Monday, September 13, 2010

Adoption Soapbox!

It's probably a little soon to be thinking about our second adoption, but I do it all the time anyway. From the very beginning of this process, we intended to adopt twice. We'd like our daughter to have a sibling, and we'd like them both to come from the same place so that they will not feel alone. This is very important to me, which is why reading about how corruption ended all adoptions from Vietnam makes me nervous. You see, some of these same things are happening in Ethiopia now. We'd all be kidding ourselves if we pretended that people don't try to make money off of other people, in the worst ways possible, and it is not a surprise to me, but it is heartbreaking nevertheless. It is heartbreaking that families that could remain intact are not remaining so due to coercion or outright child theft, and it is heartbreaking that children who truly need families are affected by this. I suppose I don't understand why, with so many children who truly need families, it is necessary to try to talk families into giving up the children they could raise.

Then again, I do understand why. Prospective adoptive parents get impatient. Many people want to adopt healthy infants. There is money involved. So if you want to make a fortune, what would you do? You'd keep your wait times for healthy infants short by finding a way to supply healthy infants to families who can pay the fees to bring them home.

Ethiopia is fast becoming the most popular country to adopt from. Now that China has tightened things up and wait times are long, and Vietnam and Guatemala are closed due to corruption, people are switching to Ethiopia. This would be great news if it meant that only children who truly need families are being adopted, but unfortunately, that's just not the case. Frankly, I am shocked to read how many people will only consider healthy infants. And yes, I realize this has a small touch of "pot calls kettle black" to it, as we were requesting a baby, and a baby girl at that. I'd love to defend myself by saying that we were open to special needs, but the truth is that we would have remained on the waiting list for a healthy baby girl if no babies with special needs that we felt prepared to handle were in need of a family before we reached the top of the list.

I am mulling over what this means for us next time around. I am so overjoyed to be bringing home a three-year-old that I could see being open to, or maybe even preferring, the same age range the next time around. At the same time, I sometimes think I'd like to have a baby in our house, and I know that Jarod would, not to mention both sets of grandparents. But if our motives for adopting are truly to be a family to a child who needs one, then I think we may have to reevaluate what we are open to. There are some special needs that I don't quite feel prepared to handle just yet, and likewise Jarod has a couple of needs that he is not comfortable with yet. And I say "yet" because we both are open to our hearts and minds being changed by the time we are ready to adopt a second time.

Last week we went to St. Louis to meet with the Ethiopian director of the transition home where are daughter has been staying since early May. I was able to talk to his wife about our daughter, and we discussed why she looked so sad and scared in the first photos we saw of her. It was confirmed that she was very hungry when she arrived, and while it broke my heart that my child was so hungry that she gained two and a half pounds in her first ten days in their care, it also provided the relief of knowing that she truly needs us. I am so grateful that our agency operates ethically. We received an e-mail early on, which was sent to all the parents, that told us point blank that our agency does not go looking for children, and that they wait as long as it takes for children who truly need families to be referred. This makes me feel very good, and we will most likely use the same agency again, so long as their is an again for us and Ethiopia. My hope is that what happened in Vietnam and Guatemala will not happen on such a large scale in Ethiopia (indeed, I hope that all corruption will cease, but I know that's unlikely), and children there who need families will continue to be given when they need.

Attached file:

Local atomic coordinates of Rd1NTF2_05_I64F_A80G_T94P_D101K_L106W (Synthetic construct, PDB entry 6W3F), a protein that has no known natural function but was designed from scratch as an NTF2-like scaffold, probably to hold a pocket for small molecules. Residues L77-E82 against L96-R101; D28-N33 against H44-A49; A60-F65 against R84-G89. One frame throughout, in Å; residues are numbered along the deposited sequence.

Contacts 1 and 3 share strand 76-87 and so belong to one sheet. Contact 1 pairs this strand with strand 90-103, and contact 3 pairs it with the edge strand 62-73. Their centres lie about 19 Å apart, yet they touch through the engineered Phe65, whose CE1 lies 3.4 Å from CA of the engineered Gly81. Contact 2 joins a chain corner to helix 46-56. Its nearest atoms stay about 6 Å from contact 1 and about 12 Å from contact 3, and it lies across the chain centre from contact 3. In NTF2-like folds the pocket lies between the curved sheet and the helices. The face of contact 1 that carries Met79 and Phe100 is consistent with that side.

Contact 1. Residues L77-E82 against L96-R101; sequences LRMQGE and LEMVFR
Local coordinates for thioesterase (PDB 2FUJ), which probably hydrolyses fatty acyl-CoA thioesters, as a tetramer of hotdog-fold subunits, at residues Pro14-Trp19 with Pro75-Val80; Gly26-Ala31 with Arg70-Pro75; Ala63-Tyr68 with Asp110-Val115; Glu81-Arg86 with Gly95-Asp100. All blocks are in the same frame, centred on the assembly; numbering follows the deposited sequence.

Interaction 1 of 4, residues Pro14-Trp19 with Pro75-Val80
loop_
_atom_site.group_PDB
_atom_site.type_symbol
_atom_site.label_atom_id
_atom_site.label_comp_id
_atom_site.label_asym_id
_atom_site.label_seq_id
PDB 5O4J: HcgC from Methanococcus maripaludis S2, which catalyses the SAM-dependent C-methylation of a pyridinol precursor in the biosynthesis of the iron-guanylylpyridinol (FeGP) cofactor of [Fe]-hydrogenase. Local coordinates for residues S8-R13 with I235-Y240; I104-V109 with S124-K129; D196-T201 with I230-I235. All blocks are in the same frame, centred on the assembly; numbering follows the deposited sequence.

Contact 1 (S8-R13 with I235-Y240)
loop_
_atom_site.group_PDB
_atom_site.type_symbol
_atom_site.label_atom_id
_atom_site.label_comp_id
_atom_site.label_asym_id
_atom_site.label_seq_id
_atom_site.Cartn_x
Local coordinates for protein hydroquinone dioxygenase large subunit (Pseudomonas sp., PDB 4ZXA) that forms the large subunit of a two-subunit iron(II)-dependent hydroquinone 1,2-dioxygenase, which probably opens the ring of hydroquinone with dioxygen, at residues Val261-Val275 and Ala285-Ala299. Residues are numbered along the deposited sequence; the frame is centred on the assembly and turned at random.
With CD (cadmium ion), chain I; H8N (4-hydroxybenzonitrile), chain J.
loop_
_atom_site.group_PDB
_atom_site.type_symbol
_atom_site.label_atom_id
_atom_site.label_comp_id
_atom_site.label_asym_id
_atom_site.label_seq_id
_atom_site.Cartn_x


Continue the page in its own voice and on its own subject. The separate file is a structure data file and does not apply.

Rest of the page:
I also hope that more families who are adopting will begin to be open to wider age ranges and health issues. There are so many children both here in the US and abroad that are truly in need of a family, but are not in the preferred category of "healthy" and "infant." I suppose that I would even take that a step further and say that I hope that families who did not previously consider adoption as a means of family building would become open and willing. It takes work, yes, and it's markedly different from giving birth (not that I'd know, but so they say), but I think that there are many families who would be wonderful adoptive families who are simply not considering it. I say this not in a judgmental way, but just to say, hey, you might be really good at this.

Really, I think you're pretty awesome. You should consider being awesome in an additional way, so long as it won't make you way awesomer than the rest of us. Think about it.

I'll wait right here for your answer. And to meet your lovely children.

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